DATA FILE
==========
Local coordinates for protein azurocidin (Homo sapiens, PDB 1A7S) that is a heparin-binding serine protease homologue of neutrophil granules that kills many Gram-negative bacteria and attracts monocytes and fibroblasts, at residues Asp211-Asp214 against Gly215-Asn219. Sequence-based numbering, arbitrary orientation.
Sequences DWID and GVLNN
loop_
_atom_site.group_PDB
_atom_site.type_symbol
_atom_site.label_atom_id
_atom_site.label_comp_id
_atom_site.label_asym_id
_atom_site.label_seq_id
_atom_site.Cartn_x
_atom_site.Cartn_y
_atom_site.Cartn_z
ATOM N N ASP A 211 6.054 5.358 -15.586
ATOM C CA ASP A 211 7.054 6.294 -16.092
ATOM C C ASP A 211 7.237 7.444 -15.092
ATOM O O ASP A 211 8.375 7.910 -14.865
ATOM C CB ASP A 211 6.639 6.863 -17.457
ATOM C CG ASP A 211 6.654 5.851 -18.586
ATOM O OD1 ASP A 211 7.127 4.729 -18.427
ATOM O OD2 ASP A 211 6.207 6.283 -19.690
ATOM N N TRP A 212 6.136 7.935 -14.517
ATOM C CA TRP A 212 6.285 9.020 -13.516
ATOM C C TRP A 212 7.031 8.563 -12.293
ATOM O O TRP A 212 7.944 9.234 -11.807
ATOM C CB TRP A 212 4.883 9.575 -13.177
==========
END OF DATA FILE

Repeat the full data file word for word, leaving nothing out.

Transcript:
Local coordinates for protein azurocidin (Homo sapiens, PDB 1A7S) that is a heparin-binding serine protease homologue of neutrophil granules that kills many Gram-negative bacteria and attracts monocytes and fibroblasts, at residues Asp211-Asp214 against Gly215-Asn219. Sequence-based numbering, arbitrary orientation.
Sequences DWID and GVLNN
loop_
_atom_site.group_PDB
_atom_site.type_symbol
_atom_site.label_atom_id
_atom_site.label_comp_id
_atom_site.label_asym_id
_atom_site.label_seq_id
_atom_site.Cartn_x
_atom_site.Cartn_y
_atom_site.Cartn_z
ATOM N N ASP A 211 6.054 5.358 -15.586
ATOM C CA ASP A 211 7.054 6.294 -16.092
ATOM C C ASP A 211 7.237 7.444 -15.092
ATOM O O ASP A 211 8.375 7.910 -14.865
ATOM C CB ASP A 211 6.639 6.863 -17.457
ATOM C CG ASP A 211 6.654 5.851 -18.586
ATOM O OD1 ASP A 211 7.127 4.729 -18.427
ATOM O OD2 ASP A 211 6.207 6.283 -19.690
ATOM N N TRP A 212 6.136 7.935 -14.517
ATOM C CA TRP A 212 6.285 9.020 -13.516
ATOM C C TRP A 212 7.031 8.563 -12.293
ATOM O O TRP A 212 7.944 9.234 -11.807
ATOM C CB TRP A 212 4.883 9.575 -13.177